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Treating an eyelid drop after botox
Botox given around the eye area has a potential to affect the muscle that opens the upper eyelid. This causes a drooping of the eyelid, which can be very concerning to patients. This happens rarely (less than 1% of the time). Experimental evidence has shown that botox can diffuse from an injection site approximately 1 inch or 2.5 cm.
Although the amount that reaches areas next to the treatment site does not often cause problems, there are cases where side effects occur. Frown line injections or injections underneath the tail of the eyebrow (to produce a brow lift effect) are the most likely treatments to cause a droopy eyelid.
With that in mind, remember that this problem is temporary in nature. It will often wear off long before the cosmetic benefit of the injection has. Treatment with eyedrops, such as Alphagan or Iopidine, can help to soften the lid drop, by raising the eyelid 2mm or so. It does this by stimulating a different eyelid muscle that was not affected by botox.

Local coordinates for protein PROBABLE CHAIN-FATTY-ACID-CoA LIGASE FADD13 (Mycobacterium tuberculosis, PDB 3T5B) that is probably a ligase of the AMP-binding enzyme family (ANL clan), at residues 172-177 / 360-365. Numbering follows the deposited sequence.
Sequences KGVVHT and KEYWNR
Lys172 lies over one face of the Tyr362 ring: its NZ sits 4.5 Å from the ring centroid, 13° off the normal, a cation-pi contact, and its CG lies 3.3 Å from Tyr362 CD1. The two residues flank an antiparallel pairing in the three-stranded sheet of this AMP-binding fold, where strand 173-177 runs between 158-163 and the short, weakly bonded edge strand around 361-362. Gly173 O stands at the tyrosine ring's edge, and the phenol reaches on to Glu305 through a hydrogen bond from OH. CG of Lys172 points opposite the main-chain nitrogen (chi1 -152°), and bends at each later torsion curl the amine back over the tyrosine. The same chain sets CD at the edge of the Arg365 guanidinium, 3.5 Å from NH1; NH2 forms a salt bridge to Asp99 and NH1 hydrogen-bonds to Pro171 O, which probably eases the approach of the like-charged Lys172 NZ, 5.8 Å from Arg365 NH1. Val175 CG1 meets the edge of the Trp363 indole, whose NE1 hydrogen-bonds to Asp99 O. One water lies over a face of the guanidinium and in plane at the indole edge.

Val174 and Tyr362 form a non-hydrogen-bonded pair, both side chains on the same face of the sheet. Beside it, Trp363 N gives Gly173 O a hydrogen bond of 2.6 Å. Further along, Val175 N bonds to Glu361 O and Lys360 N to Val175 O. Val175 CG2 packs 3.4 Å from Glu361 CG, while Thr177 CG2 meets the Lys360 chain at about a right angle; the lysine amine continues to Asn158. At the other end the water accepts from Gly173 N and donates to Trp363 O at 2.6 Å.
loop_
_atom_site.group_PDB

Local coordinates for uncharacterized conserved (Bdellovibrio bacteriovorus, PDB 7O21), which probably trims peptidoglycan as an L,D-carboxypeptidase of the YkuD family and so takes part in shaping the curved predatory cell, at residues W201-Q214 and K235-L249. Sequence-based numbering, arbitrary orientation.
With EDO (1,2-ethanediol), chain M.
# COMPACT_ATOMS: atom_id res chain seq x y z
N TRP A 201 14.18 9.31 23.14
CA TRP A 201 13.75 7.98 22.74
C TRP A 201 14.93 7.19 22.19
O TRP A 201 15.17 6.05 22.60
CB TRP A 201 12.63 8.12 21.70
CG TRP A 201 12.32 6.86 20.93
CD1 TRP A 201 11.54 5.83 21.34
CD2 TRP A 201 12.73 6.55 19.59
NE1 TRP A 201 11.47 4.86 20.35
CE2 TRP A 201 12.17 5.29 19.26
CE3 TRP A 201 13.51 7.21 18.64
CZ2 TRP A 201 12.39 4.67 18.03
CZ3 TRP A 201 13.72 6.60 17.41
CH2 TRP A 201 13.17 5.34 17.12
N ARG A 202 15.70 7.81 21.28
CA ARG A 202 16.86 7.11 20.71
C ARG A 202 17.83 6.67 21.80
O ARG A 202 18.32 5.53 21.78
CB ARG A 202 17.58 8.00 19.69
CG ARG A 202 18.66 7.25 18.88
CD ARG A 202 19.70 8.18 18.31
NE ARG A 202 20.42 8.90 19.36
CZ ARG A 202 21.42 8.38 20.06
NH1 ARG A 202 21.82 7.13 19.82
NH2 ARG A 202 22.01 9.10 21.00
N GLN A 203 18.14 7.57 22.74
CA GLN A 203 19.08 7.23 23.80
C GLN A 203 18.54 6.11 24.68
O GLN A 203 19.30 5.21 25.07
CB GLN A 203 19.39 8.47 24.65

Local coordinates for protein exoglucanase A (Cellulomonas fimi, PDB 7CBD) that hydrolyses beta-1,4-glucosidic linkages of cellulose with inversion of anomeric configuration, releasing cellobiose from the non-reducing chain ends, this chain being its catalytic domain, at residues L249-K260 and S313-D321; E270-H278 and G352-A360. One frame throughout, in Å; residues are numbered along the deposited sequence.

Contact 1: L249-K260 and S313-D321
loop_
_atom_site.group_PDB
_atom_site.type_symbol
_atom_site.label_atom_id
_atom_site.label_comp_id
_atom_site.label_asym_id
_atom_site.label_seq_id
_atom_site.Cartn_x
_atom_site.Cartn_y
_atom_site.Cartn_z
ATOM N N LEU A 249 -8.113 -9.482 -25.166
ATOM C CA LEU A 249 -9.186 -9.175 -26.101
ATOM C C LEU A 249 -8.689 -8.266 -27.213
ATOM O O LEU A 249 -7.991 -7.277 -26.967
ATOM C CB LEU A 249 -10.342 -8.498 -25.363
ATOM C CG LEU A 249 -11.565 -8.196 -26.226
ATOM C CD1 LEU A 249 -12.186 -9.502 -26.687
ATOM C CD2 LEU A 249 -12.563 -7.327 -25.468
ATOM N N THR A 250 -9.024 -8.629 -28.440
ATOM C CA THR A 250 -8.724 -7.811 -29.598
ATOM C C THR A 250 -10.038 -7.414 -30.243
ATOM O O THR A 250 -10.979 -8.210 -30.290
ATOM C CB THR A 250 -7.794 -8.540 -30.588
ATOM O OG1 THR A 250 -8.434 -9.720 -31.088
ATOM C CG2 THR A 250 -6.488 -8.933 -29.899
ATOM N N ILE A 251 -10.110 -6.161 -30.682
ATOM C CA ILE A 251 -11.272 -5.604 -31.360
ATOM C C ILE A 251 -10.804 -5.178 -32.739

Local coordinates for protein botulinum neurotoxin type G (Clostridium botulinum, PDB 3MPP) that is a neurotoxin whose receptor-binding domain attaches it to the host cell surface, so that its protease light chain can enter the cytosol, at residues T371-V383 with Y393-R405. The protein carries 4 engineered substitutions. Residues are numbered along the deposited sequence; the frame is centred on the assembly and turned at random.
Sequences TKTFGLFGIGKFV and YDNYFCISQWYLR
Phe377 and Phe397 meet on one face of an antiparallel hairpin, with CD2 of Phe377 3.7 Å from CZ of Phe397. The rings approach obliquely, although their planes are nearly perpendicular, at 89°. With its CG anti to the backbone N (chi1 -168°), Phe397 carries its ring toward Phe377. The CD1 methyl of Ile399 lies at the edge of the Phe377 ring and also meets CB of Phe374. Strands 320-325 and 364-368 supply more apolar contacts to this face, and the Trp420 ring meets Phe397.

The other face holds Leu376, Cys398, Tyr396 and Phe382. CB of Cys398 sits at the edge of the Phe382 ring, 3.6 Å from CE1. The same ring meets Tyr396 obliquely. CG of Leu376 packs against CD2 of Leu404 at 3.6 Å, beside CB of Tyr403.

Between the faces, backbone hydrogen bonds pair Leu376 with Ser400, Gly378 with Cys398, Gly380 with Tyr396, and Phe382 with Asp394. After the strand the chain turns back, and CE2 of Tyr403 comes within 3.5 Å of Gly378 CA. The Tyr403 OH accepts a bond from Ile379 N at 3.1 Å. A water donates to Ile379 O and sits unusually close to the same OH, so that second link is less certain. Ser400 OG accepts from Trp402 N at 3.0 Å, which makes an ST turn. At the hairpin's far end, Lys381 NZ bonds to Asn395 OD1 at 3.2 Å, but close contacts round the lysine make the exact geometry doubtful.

Alternatively, some patients will wear their glasses or purchase a pair of nonprescription glasses to help conceal the droop. Others will just use a cover story of an eyelid infection during the period of recovery.
If the eyelid drop starts 3-4 days after the injection, then it will probably last about 3-4 weeks. If it starts 4-6 days after the injection, then it should wear off faster. Good luck and remember that it will absolutely get better.
Ptosis and the Droopy Eyelid
A droopy eyelid is a rare experience in Botox injection but can happen based on the location of the injection and the experience of the injector. I have not heard of Alphagan P but Ipratropium eye drops are indicated for the short term treatment of ptosis or a droopy eyelid.
I have not seen a droopy eyelid from Botox injection but have from the Phase III studies of the soon-to-be-released competitor. In that situation it took approximately 5 weeks for resolution (from another injector).
The only contraindication to Ipratropium drops is narrow angle glaucoma. The drops work by stimulating the sympathetic response of one of the eyelid retractors to provide further opening and light exposure, however the action can cause pain and discomfort and visual disturbance in a glaucoma patient.
Droopy eye from Botox will last 3 months.
Alphagan is safe to use temporarily to partially improve droopy eye caused by bad Botox technique. If it helps, use it. Ultimately, you have to wait for the Botox to wear off.
Watch Out If Your Botox Injector Sells Designer Eye Patches in the Waiting Room